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Pope tells Curia that ‘joy, love and charity’ must influence its work

By on Tuesday, 1 April 2014

Pope Francis making his first annual address to the members of the Roman Curia in December (CNS)

Pope Francis making his first annual address to the members of the Roman Curia in December (CNS)

Pope Francis called together the heads of all Vatican offices to discuss how they could integrate into their work the teaching of his apostolic exhortation, “Evangelii Gaudium” (“The Joy of the Gospel”).

The Vatican said the meeting, held on April 1 inside the Apostolic Palace, lasted two-and-a-half hours.

The subject of the meeting was “a reflection on ‘Evangelii Gaudium,’” said Passionist Father Ciro Benedettini, vice director of the Vatican press office. He said the Pope wanted the group to talk about how the papal document, which calls on Catholics to be living examples of joy, love and charity, “can influence the work of the Curia.”

Those attending the meeting discussed their “reflections on and reactions” to the Pope’s apostolic exhortation and “the prospects that are open for its implementation,” the Vatican said in a brief statement issued at the end of the discussion.

Pope Francis held a similar meeting last September when he called together top Vatican officials to hear their questions and suggestions about his ongoing reform of the Vatican bureaucracy.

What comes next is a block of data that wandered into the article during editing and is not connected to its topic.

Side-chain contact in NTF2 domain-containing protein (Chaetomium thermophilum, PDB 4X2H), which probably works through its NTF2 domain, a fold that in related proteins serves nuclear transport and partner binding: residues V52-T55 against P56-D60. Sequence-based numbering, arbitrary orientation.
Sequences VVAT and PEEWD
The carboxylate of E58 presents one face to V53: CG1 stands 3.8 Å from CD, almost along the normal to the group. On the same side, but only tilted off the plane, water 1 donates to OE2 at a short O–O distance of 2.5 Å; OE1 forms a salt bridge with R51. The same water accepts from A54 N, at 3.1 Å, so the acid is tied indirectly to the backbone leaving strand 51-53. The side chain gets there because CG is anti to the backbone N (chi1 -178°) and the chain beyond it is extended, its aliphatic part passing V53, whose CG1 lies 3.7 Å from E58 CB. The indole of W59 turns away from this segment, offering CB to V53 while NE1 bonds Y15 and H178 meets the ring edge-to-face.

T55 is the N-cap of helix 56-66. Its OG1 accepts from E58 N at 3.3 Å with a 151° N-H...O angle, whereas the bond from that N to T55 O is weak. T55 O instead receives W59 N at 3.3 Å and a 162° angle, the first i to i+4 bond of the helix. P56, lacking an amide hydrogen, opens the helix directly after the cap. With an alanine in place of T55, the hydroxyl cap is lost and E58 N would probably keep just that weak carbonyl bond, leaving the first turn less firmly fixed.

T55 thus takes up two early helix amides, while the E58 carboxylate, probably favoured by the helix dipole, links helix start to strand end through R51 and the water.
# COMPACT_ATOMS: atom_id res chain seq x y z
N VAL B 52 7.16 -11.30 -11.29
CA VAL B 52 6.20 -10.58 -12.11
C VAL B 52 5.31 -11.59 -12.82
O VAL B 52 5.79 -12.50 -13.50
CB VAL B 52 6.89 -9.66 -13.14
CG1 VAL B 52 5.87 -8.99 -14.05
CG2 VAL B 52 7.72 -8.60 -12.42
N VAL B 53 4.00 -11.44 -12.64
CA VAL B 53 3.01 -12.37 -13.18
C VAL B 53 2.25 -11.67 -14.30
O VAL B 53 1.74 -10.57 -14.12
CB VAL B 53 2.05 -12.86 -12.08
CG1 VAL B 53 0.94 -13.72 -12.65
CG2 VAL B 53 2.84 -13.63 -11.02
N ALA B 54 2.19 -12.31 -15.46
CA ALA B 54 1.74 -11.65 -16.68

Jesuit Father Federico Lombardi, Vatican spokesman, had said the September meeting lasted nearly three hours and, except for a brief greeting by the pope, was devoted to remarks by the other participants.

In “The Joy of the Gospel,” released in November 2013, Pope Francis laid out his hopes for a truly missionary Church — driven by “a missionary impulse capable of transforming everything, so that the Church’s customs, ways of doing things, times and schedules, language and structures can be suitably channeled for the evangelisation of today’s world rather than for her self-preservation.”

The document was meant as a stimulus for Catholics, parishes, organisations and the Church hierarchy itself to follow a path of deepening conversion and to recognise it “cannot leave things as they presently are. ‘Mere administration’ can no longer be enough,” the Pope wrote, and “excessive centralisation, rather than proving helpful, complicates the church’s life and her missionary outreach.”

In an effort to help the Church and her ministers be more faithful to Jesus and his teachings, “I invite everyone to be bold and creative in this task of rethinking the goals, structures, style and methods of evangelisation in their respective communities,” the Pope wrote.

“A proposal of goals without an adequate communal search for the means of achieving them will inevitably prove illusory,” he wrote. “I encourage everyone to apply the guidelines found in this document generously and courageously, without inhibitions or fear. The important thing is to not walk alone, but to rely on each other as brothers and sisters, and especially under the leadership of the bishops, in a wise and realistic pastoral discernment.”